Name? Kais Saied
Westphalian identity? Tunisian
Why is he in the news? On Monday, Tunisian President Kais Saied held a constitutional referendum to extend presidential powers in Tunisia. Specifically, on the ballot was the removal of powers from the Parliament to form government or to appoint judges, giving these powers to the President. The referendum succeeded in favour of Saied, with 94.6% of ballots stating ‘yes’, however only a 30.5% turnout because the opposition boycotted it.
Why do we care? The referendum is more or less a continuation of Saied’s power grab, after invoking his emergency powers last year. As we said before, President Kais Saied has disregarded other governmental bodies in an attempt to further consolidate his powers in Tunisia. One of Saied’s reasons for calling the referendum was to solve the current economic crisis that is related to skyrocketing public debt. In a country where one of the top labour unions opposes IMF assistance, Saied has taken the route of freezing out his opponents in order to seek a $4B IMF loan.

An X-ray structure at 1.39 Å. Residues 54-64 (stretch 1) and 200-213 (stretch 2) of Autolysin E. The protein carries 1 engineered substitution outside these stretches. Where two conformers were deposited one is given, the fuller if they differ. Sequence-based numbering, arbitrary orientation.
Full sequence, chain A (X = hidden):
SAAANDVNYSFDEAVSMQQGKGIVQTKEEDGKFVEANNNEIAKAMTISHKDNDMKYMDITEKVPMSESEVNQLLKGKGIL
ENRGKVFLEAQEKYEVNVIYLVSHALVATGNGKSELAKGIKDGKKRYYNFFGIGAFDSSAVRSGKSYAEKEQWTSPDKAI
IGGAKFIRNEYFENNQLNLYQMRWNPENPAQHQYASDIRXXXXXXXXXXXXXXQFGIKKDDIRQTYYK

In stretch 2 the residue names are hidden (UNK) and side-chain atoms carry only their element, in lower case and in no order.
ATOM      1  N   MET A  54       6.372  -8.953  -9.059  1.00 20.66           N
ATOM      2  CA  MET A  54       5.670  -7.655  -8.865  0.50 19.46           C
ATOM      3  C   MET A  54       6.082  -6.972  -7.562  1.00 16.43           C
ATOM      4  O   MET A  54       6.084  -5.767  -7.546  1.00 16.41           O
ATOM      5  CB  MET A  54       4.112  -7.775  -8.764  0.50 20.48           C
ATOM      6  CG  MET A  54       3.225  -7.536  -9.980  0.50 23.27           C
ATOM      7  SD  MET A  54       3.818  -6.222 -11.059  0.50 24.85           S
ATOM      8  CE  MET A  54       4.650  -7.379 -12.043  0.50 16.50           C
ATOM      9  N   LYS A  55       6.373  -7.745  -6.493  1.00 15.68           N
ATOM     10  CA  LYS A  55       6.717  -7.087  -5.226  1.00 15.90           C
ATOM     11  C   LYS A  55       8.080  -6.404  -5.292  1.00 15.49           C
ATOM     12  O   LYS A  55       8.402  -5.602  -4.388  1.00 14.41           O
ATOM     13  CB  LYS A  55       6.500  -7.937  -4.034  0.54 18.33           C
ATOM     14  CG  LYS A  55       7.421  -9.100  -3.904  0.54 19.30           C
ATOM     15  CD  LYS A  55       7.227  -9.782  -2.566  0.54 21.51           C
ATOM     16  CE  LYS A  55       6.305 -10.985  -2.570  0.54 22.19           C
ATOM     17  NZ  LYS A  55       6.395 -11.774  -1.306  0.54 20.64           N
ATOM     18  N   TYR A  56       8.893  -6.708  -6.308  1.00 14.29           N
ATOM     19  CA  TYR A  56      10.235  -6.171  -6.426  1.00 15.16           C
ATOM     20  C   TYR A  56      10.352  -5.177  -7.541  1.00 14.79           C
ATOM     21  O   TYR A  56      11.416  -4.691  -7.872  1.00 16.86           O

Why should you care? As Tunisia is widely regarded as the Arab Spring’s most successful democratic transition, Saied’s actions are transitioning the country back.
With Saied taking much control over the country at the time of a gross economic hardship (war in Ukraine and Covid-19), you should care 6/10 about the timing of this constitutional referendum.
Who else cares? Egyptian President el-Sisi has recently supported strengthening bilateral economic and political relations with Tunisia. Furthermore, he explicitly supported Saied’s referendum. The two share an increasingly good relationship after Egypt supported Tunisia with medical supplies during the Covid-19 pandemic.
Any further comments? Saied is also likely to struggle with a strong pushback from opposition parties in Tunisia due to the low threshold his referendum was voted upon. With only 30.5% of the population voting, Saied is bound to see his opposition challenge the legitimacy of his referendum.